Just though I should clarify this. Although Morocco may not escalade as quickly as Libya and Egypt, it is inevitable. People HAVE to eat.

Posted by Guest on Feb. 24, 2011 @ 10:31 am

Morocco is neither free nor open country. It is ruled by an autoritarian regime that keeps all the powers in the king's hands.
Finally, and after many decades of oppression and torture, the moroccan youth decides to, following the recent changes made in Tunisia and Egypt, to make the dream happens. An historical revolution is being made in Morocco. Support it!!

Posted by Moroccan 2 on Feb. 24, 2011 @ 2:04 pm

If a fly always eats shit it would not know how sweet honey really tastes !

ake the fact that, between 1999 and 2009, the Moroccan government
arrested, charged, prosecuted, and sentenced nearly thirty journalists
including Ali Lmrabet of Demain; Aboubakr Jamaï, Ali Amar, and Fahd
Iraqi of Le Journal Hebdomadaire; Ahmed Reda Benchemsi and Karim
Boukhari of Tel Quel; Driss Chahtane, Mustapha Hirane, and Rachid
Mhamid of Al Mish’al; Driss Ksikes and Sanaa el-Aji of Nichane;
Abderrahim Ariri, and Mostapha Hormatallah of Al Watan al An; Rachid
Nini, Said Laajal, and Youssef Meskine of Al Massae; Taoufik
Bouachrine and Khalid Gueddar of Akhbar al-Youm; Ali Anouzla and
Bouchra Eddou of Al-jarida Al-Oula; Noureddine Miftah and Meriem
Moukrim of Al Ayam.

For now, the Moroccan government is allowing the protest to go
forward, though its proxies and allies are already hard at work,
calling the protestors a rag tag group of agitators with divergent and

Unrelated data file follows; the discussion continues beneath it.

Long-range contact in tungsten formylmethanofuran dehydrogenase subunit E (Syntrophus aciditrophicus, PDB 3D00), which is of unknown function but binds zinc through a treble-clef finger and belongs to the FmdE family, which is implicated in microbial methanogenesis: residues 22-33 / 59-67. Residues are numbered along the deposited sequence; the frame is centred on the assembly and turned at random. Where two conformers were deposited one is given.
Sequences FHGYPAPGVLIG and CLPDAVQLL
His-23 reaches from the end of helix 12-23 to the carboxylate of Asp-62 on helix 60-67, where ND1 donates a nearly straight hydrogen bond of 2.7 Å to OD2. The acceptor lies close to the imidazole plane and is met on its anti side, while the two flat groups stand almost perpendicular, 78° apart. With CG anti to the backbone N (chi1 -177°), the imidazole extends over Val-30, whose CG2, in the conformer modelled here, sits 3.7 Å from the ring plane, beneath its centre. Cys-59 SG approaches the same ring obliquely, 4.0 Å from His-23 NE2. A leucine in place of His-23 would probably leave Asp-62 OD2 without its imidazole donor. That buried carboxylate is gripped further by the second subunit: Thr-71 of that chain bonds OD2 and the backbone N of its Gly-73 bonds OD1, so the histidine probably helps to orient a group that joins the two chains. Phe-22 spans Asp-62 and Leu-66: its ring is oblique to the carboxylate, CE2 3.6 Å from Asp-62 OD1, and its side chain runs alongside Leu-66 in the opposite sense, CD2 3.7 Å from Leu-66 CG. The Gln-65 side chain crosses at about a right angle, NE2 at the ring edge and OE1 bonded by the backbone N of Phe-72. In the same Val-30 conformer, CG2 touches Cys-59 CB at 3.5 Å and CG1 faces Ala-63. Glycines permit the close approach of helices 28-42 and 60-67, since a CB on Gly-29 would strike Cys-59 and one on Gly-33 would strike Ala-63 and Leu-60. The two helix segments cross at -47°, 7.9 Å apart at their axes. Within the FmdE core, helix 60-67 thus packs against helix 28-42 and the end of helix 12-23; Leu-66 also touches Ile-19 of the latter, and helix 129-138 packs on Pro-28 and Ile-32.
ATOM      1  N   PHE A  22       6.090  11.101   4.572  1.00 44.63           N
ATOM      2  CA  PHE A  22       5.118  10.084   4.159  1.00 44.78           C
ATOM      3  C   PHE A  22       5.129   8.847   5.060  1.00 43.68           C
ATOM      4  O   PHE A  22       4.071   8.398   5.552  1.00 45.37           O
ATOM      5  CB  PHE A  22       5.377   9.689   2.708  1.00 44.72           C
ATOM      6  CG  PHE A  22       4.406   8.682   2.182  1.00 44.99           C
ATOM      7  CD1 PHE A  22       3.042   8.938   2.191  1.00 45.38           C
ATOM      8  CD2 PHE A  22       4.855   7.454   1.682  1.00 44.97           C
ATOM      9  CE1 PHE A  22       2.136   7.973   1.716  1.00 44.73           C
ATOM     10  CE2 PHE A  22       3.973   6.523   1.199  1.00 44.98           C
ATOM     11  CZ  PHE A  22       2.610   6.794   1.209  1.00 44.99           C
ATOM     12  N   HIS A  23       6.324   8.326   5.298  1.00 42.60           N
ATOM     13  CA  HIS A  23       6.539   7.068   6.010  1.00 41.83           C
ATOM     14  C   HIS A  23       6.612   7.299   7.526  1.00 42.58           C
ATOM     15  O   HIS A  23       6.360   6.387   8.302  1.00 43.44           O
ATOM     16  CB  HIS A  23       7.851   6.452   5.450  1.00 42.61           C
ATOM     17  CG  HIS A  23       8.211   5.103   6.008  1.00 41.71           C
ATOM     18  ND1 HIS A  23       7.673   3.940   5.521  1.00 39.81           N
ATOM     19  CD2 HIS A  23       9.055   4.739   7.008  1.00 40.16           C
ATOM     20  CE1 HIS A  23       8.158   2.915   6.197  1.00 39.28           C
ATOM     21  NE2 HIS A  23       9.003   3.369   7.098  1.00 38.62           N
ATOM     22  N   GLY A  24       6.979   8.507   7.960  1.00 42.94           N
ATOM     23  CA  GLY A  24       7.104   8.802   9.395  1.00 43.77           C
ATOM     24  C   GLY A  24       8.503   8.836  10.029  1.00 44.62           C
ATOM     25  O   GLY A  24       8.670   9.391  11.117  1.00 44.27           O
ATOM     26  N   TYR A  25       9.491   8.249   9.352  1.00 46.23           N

unreasonable demands. But dismissing the February 20 movement because
its supporters have different personal agendas is no different than
signing on to the status quo in Morocco. And, for the sake of the
unemployed and the illiterate, for the sake of the poor, for the sake
of the victims of police abuse, for the sake of all those who have
been rendered in secret prisons: the status quo cannot go on.
please help us!!

Posted by adil on Feb. 24, 2011 @ 4:18 pm

If you like your King, Then why don't you go back to Morocco and stay there.

Posted by Guest on Feb. 26, 2011 @ 4:36 am

Mohammed VI is a whole lot different than Hassan II, his father. Morocco is not Egypt and it's especially not Libya.

Moreover, I thought groups like ANSWER were opposed to imperialism and interference in other state's affairs. Now they're calling for it? I guess interference is only bad when you're opposed to the goals of the state engaging in it.

Posted by Lucretia Snapples on Feb. 23, 2011 @ 8:53 pm

With the application of a little twisted and moronic "logic" it's easy to see that they have contradicted themselves.
YOU GOT "EM!
Fools.
Thinking they could slip that past you. You're way to vigilant for that.

Posted by Corm on Feb. 23, 2011 @ 11:54 pm

I appreciate my fans here, more than you know.

I also could have mentioned ANSWER's ties to antisemitic groups and the cult members of the Revolutionary Communist Party. But I decided to keep it tightly focused on their hypocrisy instead.

I appreciate your support and adoration.

LS

Posted by Lucretia Snapples on Feb. 24, 2011 @ 9:39 am